• Big picture schedule: Everyday after work I studied for at least 2 hours and at most 5 hours. I reserved Saturdays for practice exams and Sundays to review the results. Yup, you’re definitely reading it right; I didn’t have a life. In fact, if I had to be out for a family engagement I brought my flashcards. I studied my flashcards in a house, I studied it with a mouse, I studied it in a box and with a fox, I studied my flashcards everywhere! Seriously, I studied it in line at Disneyland
  • Little picture schedule:
    • First, start by taking 1 practice test. You will score horribly and that’s okay. In fact, we all do bad the first time so don’t stress it! Do this merely to get a feel for the exam and analyze what subjects need more attention than others.
    • Next, follow your study plan. For the hours I blocked out from Monday to Friday, I chose at least 2 specific topics to focus on each day. I would read the chapter from the Manhattan Prep book and/or watch a video lesson, and then I ended with practice questions and/or quizzes.
    • Saturdays were strictly dedicated to taking practice tests followed by leisure time (We are human. We have to stay sane somehow). Taking practice tests helps to measure your progress. You’ll learn about your strengths and your weaknesses in addition to strengthening your mental endurance. After all, it’s a terribly long exam, and you hardly get a break! **Take an in-person practice exam at least once to experience the environment and get rid of anxieties. (This is free at Kaplan/Princeton Review/ETS).
    • On Sundays, I spent just as much time reviewing the test as I did taking it. I know that may sound silly, but a lot of the times we get questions right simply by guessing rather than using a reliable method.


I can’t emphasize this tip enough. I had no idea how important these three words would be until it finally hit me. For instance, on both exams, the quantitative section is not testing whether or not you know how to do math… It’s actually just testing you on whether or not you know what it’s asking you and whether or not you know the right trick to solve it. You’re probably thinking, “Um, how does that even make sense?!” Yeah, I know. Trust me. It took me forever to understand.  Yes, it’s still important to review basic math concepts, especially if you’ve forgotten them like I did, but you should spend a greater amount of time memorizing and learning the rules of this game! Seriously–there are rules. This is when the flashcards come into play. Beat the GMAT flashcards, for example,  have all the rules you need to memorize for the quantitative section of both exams. When I memorized these rules, I was solving problems in seconds (given that I first understood the real question they were asking).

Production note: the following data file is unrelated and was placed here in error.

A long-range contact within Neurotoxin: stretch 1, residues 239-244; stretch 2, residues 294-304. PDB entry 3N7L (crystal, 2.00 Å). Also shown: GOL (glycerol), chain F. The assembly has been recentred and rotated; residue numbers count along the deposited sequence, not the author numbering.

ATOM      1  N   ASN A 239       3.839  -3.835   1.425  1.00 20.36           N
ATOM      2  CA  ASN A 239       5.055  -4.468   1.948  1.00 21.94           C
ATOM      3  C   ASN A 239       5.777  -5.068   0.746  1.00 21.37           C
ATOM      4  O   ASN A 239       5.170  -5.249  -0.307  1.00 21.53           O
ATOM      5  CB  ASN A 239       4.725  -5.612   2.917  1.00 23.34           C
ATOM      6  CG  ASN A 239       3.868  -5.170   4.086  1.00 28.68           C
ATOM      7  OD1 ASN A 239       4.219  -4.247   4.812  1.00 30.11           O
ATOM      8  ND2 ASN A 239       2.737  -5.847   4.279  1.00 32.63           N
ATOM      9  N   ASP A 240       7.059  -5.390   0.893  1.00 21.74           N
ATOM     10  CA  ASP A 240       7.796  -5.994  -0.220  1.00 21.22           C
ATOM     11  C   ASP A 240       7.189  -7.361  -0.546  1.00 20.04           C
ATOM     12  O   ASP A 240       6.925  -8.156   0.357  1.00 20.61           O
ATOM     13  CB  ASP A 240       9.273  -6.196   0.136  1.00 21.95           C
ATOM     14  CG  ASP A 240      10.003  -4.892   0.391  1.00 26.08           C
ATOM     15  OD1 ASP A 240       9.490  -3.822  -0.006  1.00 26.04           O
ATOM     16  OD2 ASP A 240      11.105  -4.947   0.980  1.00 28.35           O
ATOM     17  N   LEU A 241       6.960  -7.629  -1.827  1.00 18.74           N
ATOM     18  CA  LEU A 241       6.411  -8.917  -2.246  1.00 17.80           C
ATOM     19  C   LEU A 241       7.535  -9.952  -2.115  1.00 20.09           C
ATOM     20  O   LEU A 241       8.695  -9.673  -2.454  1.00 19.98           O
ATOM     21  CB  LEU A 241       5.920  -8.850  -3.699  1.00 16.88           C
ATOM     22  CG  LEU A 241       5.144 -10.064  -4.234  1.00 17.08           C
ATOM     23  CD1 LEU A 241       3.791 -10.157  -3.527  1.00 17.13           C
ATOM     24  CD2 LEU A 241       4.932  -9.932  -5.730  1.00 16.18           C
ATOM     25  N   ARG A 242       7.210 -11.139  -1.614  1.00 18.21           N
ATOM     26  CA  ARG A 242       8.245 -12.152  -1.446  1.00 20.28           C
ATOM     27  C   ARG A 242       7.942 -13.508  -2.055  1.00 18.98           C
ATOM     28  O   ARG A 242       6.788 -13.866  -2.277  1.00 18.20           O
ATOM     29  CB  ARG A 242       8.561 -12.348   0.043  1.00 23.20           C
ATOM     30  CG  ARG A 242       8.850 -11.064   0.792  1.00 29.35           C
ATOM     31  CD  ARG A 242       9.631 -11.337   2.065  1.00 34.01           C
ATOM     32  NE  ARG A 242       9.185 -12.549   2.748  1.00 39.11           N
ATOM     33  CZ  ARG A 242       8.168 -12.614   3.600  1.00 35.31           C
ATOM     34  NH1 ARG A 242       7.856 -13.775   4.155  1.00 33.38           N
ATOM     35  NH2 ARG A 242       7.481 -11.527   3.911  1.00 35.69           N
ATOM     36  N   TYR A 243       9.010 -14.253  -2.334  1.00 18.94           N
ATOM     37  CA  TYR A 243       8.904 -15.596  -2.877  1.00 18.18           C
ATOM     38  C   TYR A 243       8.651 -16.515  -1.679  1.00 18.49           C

Refer to my blog: “A Healthy Body is a Healthy Brain” for more details. Try to get at least a 30 minute workout every other day (if not every day). It’s totally fine to just go for a walk! Drink lots of water and eat healthy. You don’t want to get sick! After all, if your body isn’t functioning, how will you even make it to the exam in the first place? It’s not easy to juggle various responsibilities. Work and personal stress can be overwhelming, but try to find a way to stay sane! This is advice that I struggled with. It was a really tough time for me but perseverance, great friends, and learning to meditate doubled my score in just two weeks…


Remember that isolation can also slow you down. I found that having a study partner increased my motivation. In fact, it made studying fun! The first year, my best friend Liselle (even though she was studying something entirely different) would study with me every day at Starbucks. It was great having company and being able to laugh and vent with someone over a cup of coffee. The second year, I had a great partner that was actually studying the same exact exam, which made it even better. Teaching each other and sometimes challenging each other pushed us to work harder.

I hope this is helpful! Good luck and may the odds be ever in your favor!


FREE GRE Study Material:
The Manhattan Prep Flashcards
The Manhattan Prep Mobile App
Magoosh Vocabulary Flashcard App
Major Test Word List
Magoosh Common GRE words
Crunch Prep GRE Words
Quizlet Flashcards
GRE Vocabulary

FREE GRE Practice Tests:
Princeton Review
The Manhattan Prep
ETS PowerPrep

FREE GMAT Study Material:
Beat the GMAT Flashcards
The Manhattan Prep Mobile App

FREE GMAT Practice Tests:
Princeton Review
The Manhattan Prep
The Official Website of the GMAT


Leave a Reply

Fill in your details below or click an icon to log in:

WordPress.com Logo

You are commenting using your WordPress.com account. Log Out /  Change )

Google+ photo

You are commenting using your Google+ account. Log Out /  Change )

Twitter picture

You are commenting using your Twitter account. Log Out /  Change )

Facebook photo

You are commenting using your Facebook account. Log Out /  Change )


Connecting to %s